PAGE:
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Kalypso Media


bitComposer / Coreplay


M (Mature)


February 14, 2012



- Happy little trees



- Virtually non-existent musical score
- Underwhelming sound effects
- Lobotomized strategy elements
- Story and character elements almost totally gutted
- Craptastic AI
- Inexplicably stupid interface function failures
- Resource management virtually negated
- An utter debasement of a classic game



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Jagged Alliance: Back in Action

Score: 3.0 / 10


jagged alliance back in action          jagged alliance back in action


When I saw Jagged Alliance: Back In Action (BIA) at E3, “excited” was far too pallid and sickly a word to describe my level of interest in this game. I was a long time fan, not hardcore enough to be doing my own mod work, but certainly a solid and avid player of the series. Jagged Alliance 2 is one of those games that, while it has some flaws and bugs, it's still a great game. After spending some time with its remake, I fear the same designation cannot be applied to it.

At last year's E3, I was told that it wasn't finished, that there was still work to be done on it, and I accepted that with grace and high hopes the finished product would be good. After playing, it is my belief that virtually nothing has been done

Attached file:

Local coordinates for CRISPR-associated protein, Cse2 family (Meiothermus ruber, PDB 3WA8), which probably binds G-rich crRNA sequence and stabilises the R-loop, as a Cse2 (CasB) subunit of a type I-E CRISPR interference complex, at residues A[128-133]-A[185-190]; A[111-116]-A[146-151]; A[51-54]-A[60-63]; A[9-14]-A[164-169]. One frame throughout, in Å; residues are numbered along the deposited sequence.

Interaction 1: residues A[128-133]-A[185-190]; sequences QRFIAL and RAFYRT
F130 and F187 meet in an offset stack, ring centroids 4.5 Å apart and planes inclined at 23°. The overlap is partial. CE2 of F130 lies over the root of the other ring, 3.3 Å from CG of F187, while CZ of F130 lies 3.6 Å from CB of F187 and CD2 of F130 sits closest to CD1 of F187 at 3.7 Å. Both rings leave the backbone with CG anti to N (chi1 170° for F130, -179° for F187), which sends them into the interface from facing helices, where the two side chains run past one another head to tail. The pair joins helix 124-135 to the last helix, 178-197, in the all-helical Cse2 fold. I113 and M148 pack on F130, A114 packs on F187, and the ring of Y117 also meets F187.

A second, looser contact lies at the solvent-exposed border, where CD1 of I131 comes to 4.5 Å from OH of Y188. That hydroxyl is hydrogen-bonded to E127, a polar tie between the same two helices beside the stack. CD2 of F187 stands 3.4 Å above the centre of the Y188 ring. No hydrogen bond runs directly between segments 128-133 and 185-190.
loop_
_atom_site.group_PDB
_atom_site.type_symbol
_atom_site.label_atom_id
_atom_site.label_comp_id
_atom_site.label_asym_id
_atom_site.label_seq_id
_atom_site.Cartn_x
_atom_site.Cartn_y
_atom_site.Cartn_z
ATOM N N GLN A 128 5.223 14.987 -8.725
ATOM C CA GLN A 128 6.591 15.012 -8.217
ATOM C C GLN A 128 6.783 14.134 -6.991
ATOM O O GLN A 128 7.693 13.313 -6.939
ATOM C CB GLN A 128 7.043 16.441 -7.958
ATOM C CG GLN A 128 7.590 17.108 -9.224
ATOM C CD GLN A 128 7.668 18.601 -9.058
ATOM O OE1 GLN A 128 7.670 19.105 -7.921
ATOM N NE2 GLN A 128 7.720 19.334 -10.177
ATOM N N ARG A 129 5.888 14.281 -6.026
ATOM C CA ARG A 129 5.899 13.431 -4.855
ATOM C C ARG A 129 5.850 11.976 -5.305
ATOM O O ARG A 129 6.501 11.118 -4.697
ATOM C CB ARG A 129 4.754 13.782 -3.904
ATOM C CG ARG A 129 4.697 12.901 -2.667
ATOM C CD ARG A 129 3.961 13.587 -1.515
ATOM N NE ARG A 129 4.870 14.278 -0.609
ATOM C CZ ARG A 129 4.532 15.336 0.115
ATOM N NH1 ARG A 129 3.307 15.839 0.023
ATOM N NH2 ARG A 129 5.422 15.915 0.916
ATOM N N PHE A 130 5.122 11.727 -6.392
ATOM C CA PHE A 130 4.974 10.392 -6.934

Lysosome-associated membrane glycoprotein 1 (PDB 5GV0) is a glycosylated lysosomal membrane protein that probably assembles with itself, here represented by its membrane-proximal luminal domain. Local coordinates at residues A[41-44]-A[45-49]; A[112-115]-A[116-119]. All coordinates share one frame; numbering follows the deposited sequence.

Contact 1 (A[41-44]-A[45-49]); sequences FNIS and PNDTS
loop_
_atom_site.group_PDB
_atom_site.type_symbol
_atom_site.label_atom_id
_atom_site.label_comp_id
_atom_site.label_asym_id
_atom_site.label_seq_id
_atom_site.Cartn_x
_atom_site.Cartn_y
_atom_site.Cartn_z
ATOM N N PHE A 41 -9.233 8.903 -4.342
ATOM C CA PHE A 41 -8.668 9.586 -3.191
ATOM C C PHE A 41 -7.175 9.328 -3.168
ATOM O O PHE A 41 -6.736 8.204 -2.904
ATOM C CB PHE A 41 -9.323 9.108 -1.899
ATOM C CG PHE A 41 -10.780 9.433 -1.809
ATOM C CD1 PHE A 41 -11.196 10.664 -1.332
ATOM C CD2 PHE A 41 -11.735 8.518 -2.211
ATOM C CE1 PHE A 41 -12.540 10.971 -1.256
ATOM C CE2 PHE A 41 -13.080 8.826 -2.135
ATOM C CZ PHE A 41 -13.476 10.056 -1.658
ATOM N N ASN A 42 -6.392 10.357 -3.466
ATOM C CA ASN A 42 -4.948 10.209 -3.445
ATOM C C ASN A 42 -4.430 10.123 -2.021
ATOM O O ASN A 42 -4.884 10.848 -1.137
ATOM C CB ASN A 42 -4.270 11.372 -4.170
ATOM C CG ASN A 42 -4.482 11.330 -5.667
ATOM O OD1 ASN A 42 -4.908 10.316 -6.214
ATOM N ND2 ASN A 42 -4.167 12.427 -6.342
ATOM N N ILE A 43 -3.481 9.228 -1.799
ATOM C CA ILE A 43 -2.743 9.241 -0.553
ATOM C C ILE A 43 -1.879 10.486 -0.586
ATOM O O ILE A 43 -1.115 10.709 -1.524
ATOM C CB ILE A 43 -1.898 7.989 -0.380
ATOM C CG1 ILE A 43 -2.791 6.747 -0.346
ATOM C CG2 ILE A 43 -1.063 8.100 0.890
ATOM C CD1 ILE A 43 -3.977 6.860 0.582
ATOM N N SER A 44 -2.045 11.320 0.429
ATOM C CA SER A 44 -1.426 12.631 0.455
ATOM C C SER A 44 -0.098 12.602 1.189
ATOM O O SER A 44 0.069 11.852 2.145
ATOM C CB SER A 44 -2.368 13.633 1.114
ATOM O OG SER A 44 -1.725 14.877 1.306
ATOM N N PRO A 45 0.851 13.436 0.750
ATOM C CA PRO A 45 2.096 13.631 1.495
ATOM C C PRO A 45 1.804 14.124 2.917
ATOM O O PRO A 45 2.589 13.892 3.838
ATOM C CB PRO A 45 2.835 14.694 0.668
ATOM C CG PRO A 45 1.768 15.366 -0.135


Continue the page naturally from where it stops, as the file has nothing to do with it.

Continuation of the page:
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Making the move from 2D to 3D graphics is never easy, yet there are many titles that managed to pull it off quite nicely. What makes BIA's transition all the more painful is the fact that they did a decent job from an environmental perspective. It's not award-winning work, by any stretch of the imagination, but it's detailed enough and laid


out well enough that you don't get the feeling the art department skimped.

However, that feeling dies horribly upon looking at the character models, more specifically the character portraits.

It'd be far more charitable than the game deserves to say that they look blocky or amateurish. I have to question if the developers dragged some first semester art student out of a computer class and said, “We're going to have you make characters for a highly anticipated game and we don't care that you can barely skin a mesh,” or if they honestly put their best artists on the job.